Posted on May 10, 2013

When Akbar Al Baker (pictured) tells you that within three years, his airline will operate in 170 destinations, with 170 airplanes and become an even bigger player in the aviation industry than it currently is, it’s difficult not to believe him. His credibility could easily be attributed to a number of factors; his prominent charisma, determined tone of speech or overall demeanor.

It’s also the fact that he’s the chief executive officer and visionary behind Qatar Airways – an airline that, despite facing financial losses, delays and muted expansion plans, continues to plough on stronger than ever. When asked what the greatest challenges airlines in the gulf face, he candidly referred to insufficient slots in western airports due to lack of expansion, rising fuel prices, government lobbying aimed at restricting growth due to Co2 emissions and most importantly, congested airspace.

It was only recently that the Doha-based airline’s fleet of 20 Boeing 787 aircrafts was given the green light to operate. Before then, they were parked on the ground for three months; costing the airline $200 million in financial losses. Al Baker has expressed unhappiness and disappointment with the situation, but repeatedly says he will be compensated by Boeing – but that actual figures cannot be discussed.

“We don’t buy planes to park them on the ground,” he said to reporters at this year’s Arabian Travel Market in Dubai. “We lose money this way, and it upset us that we were unable to operate them. Of course, now they’re flying again and we will push ahead with our growth plans.”

Click to watch Kipp’s video interview with Akbar Al Baker


Al Baker tells Kipp Report that he intends to regain the airline’s expansion momentum in two ways; by vigorously pursuing their existing plans to expand, and by receiving additional aircrafts – possibly from both Boeing and Airbus. As far as alliances go, he insists that once Qatar Air officially joins OneWorld in October, they will be part of “a huge alliance and continue to look for more partners to grow their business”.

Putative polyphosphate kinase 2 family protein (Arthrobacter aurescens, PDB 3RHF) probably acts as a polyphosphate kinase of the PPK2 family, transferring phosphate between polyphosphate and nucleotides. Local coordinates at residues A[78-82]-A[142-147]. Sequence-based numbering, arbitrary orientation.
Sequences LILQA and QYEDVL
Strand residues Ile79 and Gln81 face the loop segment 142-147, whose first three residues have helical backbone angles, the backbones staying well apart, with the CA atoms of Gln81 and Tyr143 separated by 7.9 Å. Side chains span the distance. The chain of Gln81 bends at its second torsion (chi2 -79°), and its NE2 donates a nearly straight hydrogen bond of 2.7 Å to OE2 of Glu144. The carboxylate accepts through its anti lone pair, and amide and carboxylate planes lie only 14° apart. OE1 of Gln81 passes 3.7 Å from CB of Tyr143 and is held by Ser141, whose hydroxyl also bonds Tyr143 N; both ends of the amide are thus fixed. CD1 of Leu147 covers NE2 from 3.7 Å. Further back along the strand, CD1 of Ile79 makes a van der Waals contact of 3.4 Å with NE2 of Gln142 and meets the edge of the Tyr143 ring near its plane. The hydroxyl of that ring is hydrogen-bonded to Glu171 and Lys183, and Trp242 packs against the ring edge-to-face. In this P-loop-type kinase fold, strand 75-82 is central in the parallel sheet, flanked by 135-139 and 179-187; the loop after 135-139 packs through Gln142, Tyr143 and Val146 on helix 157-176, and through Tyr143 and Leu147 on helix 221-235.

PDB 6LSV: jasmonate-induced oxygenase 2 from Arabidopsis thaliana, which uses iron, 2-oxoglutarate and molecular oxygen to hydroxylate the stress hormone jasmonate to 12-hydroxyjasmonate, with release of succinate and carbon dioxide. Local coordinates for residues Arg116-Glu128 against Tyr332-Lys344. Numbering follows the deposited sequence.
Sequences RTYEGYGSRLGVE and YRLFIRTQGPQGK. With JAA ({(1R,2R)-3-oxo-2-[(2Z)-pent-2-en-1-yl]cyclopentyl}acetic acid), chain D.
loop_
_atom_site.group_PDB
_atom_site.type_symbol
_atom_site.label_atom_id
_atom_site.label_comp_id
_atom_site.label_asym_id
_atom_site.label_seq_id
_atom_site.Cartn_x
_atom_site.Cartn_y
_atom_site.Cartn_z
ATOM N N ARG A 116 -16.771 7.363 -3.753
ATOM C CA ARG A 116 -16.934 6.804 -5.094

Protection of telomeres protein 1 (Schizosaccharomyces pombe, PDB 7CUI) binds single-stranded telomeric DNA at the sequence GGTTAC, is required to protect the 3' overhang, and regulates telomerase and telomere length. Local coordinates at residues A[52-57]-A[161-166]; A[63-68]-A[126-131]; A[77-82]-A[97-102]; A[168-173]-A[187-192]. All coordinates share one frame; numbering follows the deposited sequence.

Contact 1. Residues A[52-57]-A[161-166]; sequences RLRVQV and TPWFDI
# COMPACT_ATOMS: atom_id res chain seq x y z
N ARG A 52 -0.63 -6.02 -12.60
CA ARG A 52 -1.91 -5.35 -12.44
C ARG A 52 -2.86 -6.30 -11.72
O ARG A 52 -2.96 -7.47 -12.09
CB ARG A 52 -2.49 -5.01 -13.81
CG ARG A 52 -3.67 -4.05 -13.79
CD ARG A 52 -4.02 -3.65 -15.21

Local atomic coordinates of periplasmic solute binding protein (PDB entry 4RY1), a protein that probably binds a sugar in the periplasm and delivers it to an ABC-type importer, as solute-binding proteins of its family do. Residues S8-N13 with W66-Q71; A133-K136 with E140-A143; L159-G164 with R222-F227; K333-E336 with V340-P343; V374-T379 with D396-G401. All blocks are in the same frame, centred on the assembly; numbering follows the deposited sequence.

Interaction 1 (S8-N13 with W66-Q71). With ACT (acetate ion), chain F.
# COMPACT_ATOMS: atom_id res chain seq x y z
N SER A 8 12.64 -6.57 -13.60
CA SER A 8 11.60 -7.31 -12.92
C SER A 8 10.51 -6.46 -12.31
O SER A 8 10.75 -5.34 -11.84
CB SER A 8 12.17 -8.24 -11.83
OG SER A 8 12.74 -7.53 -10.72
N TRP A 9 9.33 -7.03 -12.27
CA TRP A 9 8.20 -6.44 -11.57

As for an alliance with Dubai-based Emirates Airlines, Al Baker did not want to discuss it anymore. “We talk to each other often, but to even have an alliance, we would have to pass through many regulatory hurdles and they’re very complicated, therefore we don’t want to talk about it anymore,” he said. Aside from airplane deliveries and expanding to new routes, Al Baker was visibly proud about an arguably more important, and imminent, development.

Hamad International Airport (commonly known as Doha’s new International Airport) is the world’s first to be designed, operated and solely managed by an airline. Kipp wondered whether this sets a precedent for other airlines to follow suit but the visibly enthusiastic CEO doesn’t necessarily agree.

“I don’t know if other airlines have the same vision that Qatar Airways does,” he tells Kipp. “I don’t know if other airlines have the kind of knowledge that we’ve developed managing an airport.” He adds that once the airport is officially operational, it will “simply be the best in the world” – as the airline has put in six years of detailed planning in transforming it into a world-class airport. He believes the airport will very difficult for anybody else to match.

“It’s not always money that produces something good, it’s the vision, the perseverance and of course, the quality and standards,” he said.

source: Kippreport